Thursday, 23 June 2011

IPhone SDK : Using Table Views and Implements Their DataSource,Delegate

SelectFile > New Project or Apple Key + Shft + N to bring up the new project menu. Select the Applications item of the IPhone OS section from the menu on the left, and select View Based Application from the icons on the right. When prompted enter a project name, I have used TableView in the sample code.

There are four files in the Classes package;

Step 2: Create the Data Controller Class

In addition to the four files generated automatically we need to create a new class (and hence assosiated header and source files) to store the data to be displayed in the view. Select File > New File or press the the Command Key + N to open the New File Dialog. Create a new source file of type NSObject Subclass (I used the name DataController.m) and make sure you select the checkbox labeled Also create "DataController.h" file (This will be different based on the name you gave your source file).

In the DataController.h file add an instance of NSMutableArray to store actual data and also add helper methods to return size of array, item at a particular index and to add and delete items. Also add a property corresponding to the list to allow access. The complete file should look something like this:

1 #import
2 @interface DataController : NSObject
3 {
4 NSMutableArray *list;
5 }
6 - (unsigned)countOfList; //returns number of elements in list
7 - (id)objectInListAtIndex:(unsigned)theIndex; //returns object at given index
8 - (void)addData:(NSString*)data; //adds data to the list
9 - (void)removeDataAtIndex:(unsigned)theIndex;
10 @property (nonatomic, copy, readwrite) NSMutableArray *list;
11 @end

Step 2 b: Implement methods of Data Controller
First synthesize the getters and setters for the list proporty by adding @synthesize to after line 11 in DataController.m. Now implement the methods defined in the header file.

Method: countOfList
The simplest method is the list count, just call the count method on the list property and return the result.
1 - (unsigned)countOfList
2 {
3 return [list count];
4 }

Method: objectInListAtIndex
Next and just as simple is to return the element at a specific index of the list just call the objectInListAtIndex method of the list and return the result.

1 - (id)objectInListAtIndex:(unsigned)theIndex
2 {
3 return [list objectAtIndex:theIndex];
4 }

Method: removeDataAtIndex
Just add the call to the list structure.

1 - (void)removeDataAtIndex:(unsigned)theIndex
2 {
3 [list removeObjectAtIndex:theIndex];
4 }

Method: addData
I am currently using an NSString to store data but you probably want to create a domain object in a real program.

1 - (void)addData:(NSString*)data;
2 {
3 [list addObject:data];
4 }

Method: setList
We also override the set list method to make sure the mutable array remains mutable.

1 // Custom set accessor to ensure the new list is mutable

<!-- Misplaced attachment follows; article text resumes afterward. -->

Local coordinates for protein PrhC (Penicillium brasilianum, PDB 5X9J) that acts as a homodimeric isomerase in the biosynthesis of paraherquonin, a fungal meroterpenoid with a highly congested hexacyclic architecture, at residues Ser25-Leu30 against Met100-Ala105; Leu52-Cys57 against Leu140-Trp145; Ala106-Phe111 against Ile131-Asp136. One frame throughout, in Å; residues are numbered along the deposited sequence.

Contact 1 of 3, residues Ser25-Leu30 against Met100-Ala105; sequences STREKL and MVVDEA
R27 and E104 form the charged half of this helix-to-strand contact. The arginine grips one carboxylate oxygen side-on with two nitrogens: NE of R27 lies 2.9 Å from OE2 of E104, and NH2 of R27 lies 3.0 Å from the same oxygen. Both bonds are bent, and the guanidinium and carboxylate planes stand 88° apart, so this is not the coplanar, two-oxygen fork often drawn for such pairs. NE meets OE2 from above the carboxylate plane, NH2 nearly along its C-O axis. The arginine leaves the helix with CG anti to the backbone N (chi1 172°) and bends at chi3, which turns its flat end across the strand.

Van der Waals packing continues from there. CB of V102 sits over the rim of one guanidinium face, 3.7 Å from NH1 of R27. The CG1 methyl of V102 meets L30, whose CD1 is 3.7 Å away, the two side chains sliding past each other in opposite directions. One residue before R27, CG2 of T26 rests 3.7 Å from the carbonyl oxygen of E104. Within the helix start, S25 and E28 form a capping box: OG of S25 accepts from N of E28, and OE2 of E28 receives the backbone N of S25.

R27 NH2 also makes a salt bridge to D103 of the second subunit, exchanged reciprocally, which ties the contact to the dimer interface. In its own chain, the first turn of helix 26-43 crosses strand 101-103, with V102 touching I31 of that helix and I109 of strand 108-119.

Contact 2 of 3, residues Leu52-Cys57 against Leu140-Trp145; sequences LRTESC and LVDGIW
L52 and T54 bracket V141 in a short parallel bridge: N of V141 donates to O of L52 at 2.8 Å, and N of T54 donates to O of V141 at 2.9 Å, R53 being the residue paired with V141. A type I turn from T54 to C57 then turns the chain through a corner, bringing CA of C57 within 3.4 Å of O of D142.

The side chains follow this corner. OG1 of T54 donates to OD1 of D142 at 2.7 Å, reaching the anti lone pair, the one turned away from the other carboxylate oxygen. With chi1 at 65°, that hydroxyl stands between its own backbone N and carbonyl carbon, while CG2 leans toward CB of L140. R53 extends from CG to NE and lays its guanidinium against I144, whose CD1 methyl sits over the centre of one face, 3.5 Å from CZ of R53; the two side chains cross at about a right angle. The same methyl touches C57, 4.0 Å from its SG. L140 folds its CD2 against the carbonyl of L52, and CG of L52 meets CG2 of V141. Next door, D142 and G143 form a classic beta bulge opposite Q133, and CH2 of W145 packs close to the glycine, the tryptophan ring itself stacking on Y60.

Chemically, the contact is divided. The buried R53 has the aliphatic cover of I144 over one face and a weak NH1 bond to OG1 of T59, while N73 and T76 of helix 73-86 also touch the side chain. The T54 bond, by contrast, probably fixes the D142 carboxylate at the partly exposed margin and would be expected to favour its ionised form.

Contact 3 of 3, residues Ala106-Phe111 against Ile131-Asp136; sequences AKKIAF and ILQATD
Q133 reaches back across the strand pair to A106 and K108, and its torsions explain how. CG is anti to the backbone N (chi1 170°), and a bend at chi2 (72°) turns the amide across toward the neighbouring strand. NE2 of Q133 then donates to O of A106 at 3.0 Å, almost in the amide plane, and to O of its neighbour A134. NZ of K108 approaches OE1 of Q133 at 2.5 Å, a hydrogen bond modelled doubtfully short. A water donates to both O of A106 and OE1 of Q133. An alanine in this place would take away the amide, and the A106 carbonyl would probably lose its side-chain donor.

2 - (void)setList:(NSMutableArray *)newList
3 {
4 if (list != newList)
5 {
6 [list release];
7 list = [newList mutableCopy];
8 }
9 }

Method: Init and dealloc
Used to initilize the objects and free mermory respectively.

1 - (id)init
2 {
3 if (self = [super init])
4 {
5 //Instantiate list
6 NSMutableArray *localList = [[NSMutableArray alloc] init];
7 self.list = localList;
8 [localList release];
10 //Add initial Data
11 [self addData:@"Item 1"];
12 [self addData:@"Item 2"];
13 }
14 return self;
15 }

1 - (void)dealloc
2 {
3 [list release];
4 [super dealloc];
5 }

Step 3: Update Table View Controller

Currently the TableViewTutorialViewController inherits from the UIViewController class we need to change this to the UITableViewController. Moreover we need to add a data controller class to supply data to be displayed in the rows of the table view. For this we will add the @class declarative to our view controller header file and also create an instance of this data view class and add a property for that instance. In addition we also create a view to store the tableview and create a corresponding property. The code for TableViewTutorialViewController.h should look something like this:

1 #import

2 @class DataController;
3 @interface TableViewTutorialViewController : UITableViewController
4 {
5 DataController *dataController;
6 UIView * myView;
7 }
9 @property (nonatomic, retain) DataController *dataController;
10 @property (nonatomic, retain) UIView * myView;
11 @end

Step 4: Implement Table View Controller Class
The code for the of TableViewTutorialViewController.m file is shown below I will individually explain the purpose of individual lines or groups of lines . Broadly what we are doing is drawing the interface (See initWithStyle and loadView), connecting it to this controller object (See loadView line 24 and 25) and then implementing the callbacks and event handlers. (See all other mehods)

//Line 1 should already exist in the auto generated file but add line to because we are going to be using methods
//from the data controller class.
1 #import "TableViewTutorialViewController.h"
2 #import "DataController.h"

//Line 3 is auto generated but we add lines 4 nd 5 to create getters and setters for the corresponding attributes
3 @implementation TableViewTutorialViewController
4 @synthesize dataController;
5 @synthesize myView;

Method: initWithStyle
//Constructor Equivelent: used to initilize view controller (self) and data controler
6 - (id)initWithStyle:(UITableViewStyle)style
7 {
8 if (self = [super initWithStyle:style])
9 {
10 self.dataController = [[DataController alloc] init];